As Facebook and other social networking sites explode in Eastern Europe, traditional media outlets are struggling to cash in on the trend
One of the oldest post-communist publications in Romania, with a history dating back to 1991, is the satirical weekly Academia Catavencu. It has always been a paragon of innovation, hailed for its bold investigative reports, witty political commentaries, and funny photo collages mocking politicians and celebrities. The paper, whose slogan is "Our readers are smarter than theirs," is these days at the forefront of digital innovation. It is the Romanian brand with the highest number of friends on the international social network Facebook, more than 5,500, according to August data from the online marketing agency Standout.
In their hunt for new audiences and advertising cash, particularly as marketing budgets shrink, traditional media in Eastern Europe are increasingly jumping to new platforms. In Romania again, the local daily newspaper Telegraf recently started to distribute its news on Widgetbox, a self-service web platform that allows users to connect and distribute content via web widgets, small, portable applications that can be embedded in any web page.
But despite this whirl of online experiments, traditional media in this region haven't figured out how to cash in on the new platforms. Many are still sleeping, and those that embrace these platforms do so in a scattershot way, without any clear strategy.
CONNECT AND SELL
Social networking has only in recent years caught on in a big way with Eastern Europeans. Boosted by increasing Internet penetration and a mounting appetite for new forms of communications, social networking is gaining hordes of users across the region. In September, Facebook had 271,000 users in Romania, but Hi5, a competitor, boasted more than 2.3 million users in a country of 21 million.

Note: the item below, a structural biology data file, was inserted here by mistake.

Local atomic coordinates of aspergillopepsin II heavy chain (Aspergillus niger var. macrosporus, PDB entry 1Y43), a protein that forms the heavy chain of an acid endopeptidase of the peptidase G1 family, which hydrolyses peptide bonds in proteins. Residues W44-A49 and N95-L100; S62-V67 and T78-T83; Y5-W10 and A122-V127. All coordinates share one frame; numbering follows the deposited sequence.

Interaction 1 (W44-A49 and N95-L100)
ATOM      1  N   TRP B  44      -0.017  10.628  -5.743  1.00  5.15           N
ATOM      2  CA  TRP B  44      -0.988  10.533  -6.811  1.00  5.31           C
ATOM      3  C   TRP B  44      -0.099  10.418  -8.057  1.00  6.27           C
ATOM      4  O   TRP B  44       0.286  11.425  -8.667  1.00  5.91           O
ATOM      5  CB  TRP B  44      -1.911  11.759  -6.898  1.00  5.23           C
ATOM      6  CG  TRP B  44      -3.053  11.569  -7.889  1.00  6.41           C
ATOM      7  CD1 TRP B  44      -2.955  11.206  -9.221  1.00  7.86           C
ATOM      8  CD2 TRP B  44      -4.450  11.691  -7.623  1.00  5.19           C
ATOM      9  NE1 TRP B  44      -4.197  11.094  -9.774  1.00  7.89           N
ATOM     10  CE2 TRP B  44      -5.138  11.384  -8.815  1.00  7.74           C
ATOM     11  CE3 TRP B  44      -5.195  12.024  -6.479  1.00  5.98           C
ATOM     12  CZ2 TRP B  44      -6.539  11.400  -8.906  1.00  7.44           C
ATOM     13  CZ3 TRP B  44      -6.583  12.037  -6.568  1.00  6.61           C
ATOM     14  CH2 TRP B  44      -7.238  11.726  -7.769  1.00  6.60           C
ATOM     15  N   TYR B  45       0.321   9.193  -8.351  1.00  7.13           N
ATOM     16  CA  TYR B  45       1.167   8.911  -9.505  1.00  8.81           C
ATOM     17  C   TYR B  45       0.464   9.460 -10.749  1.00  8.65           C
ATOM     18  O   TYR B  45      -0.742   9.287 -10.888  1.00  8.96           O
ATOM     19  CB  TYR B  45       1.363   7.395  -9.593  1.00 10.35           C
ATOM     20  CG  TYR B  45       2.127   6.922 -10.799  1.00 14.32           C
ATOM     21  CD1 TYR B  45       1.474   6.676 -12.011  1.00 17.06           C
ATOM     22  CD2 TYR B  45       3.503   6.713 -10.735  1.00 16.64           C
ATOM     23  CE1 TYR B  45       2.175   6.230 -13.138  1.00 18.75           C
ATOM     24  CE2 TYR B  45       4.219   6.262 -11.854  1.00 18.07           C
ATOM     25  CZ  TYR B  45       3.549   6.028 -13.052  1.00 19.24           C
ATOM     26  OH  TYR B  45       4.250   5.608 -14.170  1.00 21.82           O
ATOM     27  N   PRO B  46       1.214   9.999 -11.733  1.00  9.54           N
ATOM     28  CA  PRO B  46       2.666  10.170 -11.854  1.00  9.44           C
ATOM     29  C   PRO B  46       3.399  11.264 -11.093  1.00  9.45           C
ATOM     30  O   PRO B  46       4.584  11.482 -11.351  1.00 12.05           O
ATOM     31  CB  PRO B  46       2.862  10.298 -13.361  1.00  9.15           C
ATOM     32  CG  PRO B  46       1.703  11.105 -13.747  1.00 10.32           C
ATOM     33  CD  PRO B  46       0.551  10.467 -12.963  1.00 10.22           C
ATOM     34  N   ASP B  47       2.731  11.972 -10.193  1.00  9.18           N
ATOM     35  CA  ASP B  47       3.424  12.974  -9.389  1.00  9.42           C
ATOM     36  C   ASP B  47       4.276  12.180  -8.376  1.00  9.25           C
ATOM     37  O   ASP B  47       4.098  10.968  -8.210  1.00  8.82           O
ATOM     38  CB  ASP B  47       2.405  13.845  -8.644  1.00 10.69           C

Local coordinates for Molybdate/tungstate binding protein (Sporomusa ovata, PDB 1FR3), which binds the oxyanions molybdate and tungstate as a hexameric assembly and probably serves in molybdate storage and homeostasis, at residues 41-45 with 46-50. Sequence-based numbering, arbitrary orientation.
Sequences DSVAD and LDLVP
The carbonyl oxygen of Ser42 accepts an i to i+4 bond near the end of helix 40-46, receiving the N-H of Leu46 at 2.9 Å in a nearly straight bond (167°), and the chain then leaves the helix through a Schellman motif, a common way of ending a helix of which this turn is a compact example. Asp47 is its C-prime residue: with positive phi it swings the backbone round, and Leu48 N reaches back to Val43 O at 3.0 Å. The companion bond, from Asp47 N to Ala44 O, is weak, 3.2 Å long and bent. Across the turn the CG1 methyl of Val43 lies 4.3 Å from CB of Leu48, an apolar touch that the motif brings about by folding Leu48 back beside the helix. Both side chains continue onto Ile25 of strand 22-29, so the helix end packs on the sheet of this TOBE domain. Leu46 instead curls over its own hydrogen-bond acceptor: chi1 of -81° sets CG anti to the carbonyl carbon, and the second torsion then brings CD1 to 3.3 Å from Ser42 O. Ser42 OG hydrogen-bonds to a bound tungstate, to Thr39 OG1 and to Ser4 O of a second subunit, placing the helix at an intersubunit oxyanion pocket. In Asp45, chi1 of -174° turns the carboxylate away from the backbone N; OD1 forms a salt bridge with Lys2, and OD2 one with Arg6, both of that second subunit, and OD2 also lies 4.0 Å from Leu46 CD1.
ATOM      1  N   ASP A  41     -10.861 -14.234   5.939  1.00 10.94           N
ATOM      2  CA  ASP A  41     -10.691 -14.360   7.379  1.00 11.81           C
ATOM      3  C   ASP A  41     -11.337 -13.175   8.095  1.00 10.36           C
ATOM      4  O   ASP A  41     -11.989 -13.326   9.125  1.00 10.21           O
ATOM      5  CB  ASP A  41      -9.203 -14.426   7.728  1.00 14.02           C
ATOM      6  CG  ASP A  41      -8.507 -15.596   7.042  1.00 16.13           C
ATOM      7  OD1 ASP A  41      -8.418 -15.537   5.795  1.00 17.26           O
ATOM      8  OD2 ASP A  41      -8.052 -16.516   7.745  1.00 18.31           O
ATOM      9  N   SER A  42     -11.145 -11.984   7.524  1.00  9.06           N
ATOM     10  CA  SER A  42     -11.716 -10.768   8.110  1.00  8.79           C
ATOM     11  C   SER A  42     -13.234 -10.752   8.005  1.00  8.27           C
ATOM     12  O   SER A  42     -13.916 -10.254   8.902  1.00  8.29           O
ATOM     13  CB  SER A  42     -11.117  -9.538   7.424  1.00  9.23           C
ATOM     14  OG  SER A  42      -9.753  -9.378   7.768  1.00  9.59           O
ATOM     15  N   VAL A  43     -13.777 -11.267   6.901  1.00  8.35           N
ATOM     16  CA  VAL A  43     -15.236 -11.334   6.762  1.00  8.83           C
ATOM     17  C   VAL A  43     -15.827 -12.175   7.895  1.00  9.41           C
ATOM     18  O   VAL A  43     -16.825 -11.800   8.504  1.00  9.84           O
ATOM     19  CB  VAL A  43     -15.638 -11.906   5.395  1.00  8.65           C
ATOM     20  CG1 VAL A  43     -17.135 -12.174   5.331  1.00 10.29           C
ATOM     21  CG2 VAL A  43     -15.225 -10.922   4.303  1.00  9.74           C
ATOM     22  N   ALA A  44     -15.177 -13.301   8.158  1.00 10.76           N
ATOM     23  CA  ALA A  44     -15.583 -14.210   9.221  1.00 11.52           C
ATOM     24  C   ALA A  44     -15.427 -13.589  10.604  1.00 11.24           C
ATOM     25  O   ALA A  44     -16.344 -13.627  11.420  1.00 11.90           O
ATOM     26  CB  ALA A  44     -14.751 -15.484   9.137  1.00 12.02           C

In the Czech Republic, the number of Facebook users has doubled in 2009 to more than 1.3 million, more than a tenth of the country's population, though that includes people who sign in only occasionally. Facebook, which hit the 300-million-user mark this year globally, registered a 180-percent jump in the number of users in Eastern Europe in 2008 over the year before. In the region, it has the most members in Serbia and Croatia, more than 300,000 users in each country, and the lowest, under 10,000 users, in Moldova and Belarus. In total, the network has some 1.8 million "active" users (once a week or more) in 19 Eastern European countries, according to Facebook statistics.
But there's not just Facebook. Foreign sites are facing tough competition from domestic social networks that have been growing at a frantic pace in many of the region's nations. In Poland, for example, the largest social network, Nasza-Klasa claims to be adding 20,000 new accounts daily. It had more than 11 million active users at the end of 2008. Interestingly, it was also the sixth largest social networking site in the U.K. ahead of Twitter, according to Hitwise UK. The Polish community in Britain numbers unofficially about 500,000 people.